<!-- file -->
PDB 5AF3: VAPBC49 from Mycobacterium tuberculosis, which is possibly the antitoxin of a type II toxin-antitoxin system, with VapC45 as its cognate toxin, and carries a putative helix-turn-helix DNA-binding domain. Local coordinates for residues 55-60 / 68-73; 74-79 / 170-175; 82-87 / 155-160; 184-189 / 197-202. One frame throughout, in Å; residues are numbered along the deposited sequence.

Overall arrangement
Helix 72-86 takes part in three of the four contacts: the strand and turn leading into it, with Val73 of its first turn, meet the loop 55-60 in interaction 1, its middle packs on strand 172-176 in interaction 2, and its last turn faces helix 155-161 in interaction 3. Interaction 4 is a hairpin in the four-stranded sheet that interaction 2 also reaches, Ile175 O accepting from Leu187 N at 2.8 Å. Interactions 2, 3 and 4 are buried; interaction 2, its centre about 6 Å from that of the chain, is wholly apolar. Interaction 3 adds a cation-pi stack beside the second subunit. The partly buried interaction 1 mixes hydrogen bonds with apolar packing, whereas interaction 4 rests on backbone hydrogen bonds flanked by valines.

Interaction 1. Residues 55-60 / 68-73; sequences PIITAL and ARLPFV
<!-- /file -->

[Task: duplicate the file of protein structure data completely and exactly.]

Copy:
PDB 5AF3: VAPBC49 from Mycobacterium tuberculosis, which is possibly the antitoxin of a type II toxin-antitoxin system, with VapC45 as its cognate toxin, and carries a putative helix-turn-helix DNA-binding domain. Local coordinates for residues 55-60 / 68-73; 74-79 / 170-175; 82-87 / 155-160; 184-189 / 197-202. One frame throughout, in Å; residues are numbered along the deposited sequence.

Overall arrangement
Helix 72-86 takes part in three of the four contacts: the strand and turn leading into it, with Val73 of its first turn, meet the loop 55-60 in interaction 1, its middle packs on strand 172-176 in interaction 2, and its last turn faces helix 155-161 in interaction 3. Interaction 4 is a hairpin in the four-stranded sheet that interaction 2 also reaches, Ile175 O accepting from Leu187 N at 2.8 Å. Interactions 2, 3 and 4 are buried; interaction 2, its centre about 6 Å from that of the chain, is wholly apolar. Interaction 3 adds a cation-pi stack beside the second subunit. The partly buried interaction 1 mixes hydrogen bonds with apolar packing, whereas interaction 4 rests on backbone hydrogen bonds flanked by valines.

Interaction 1. Residues 55-60 / 68-73; sequences PIITAL and ARLPFV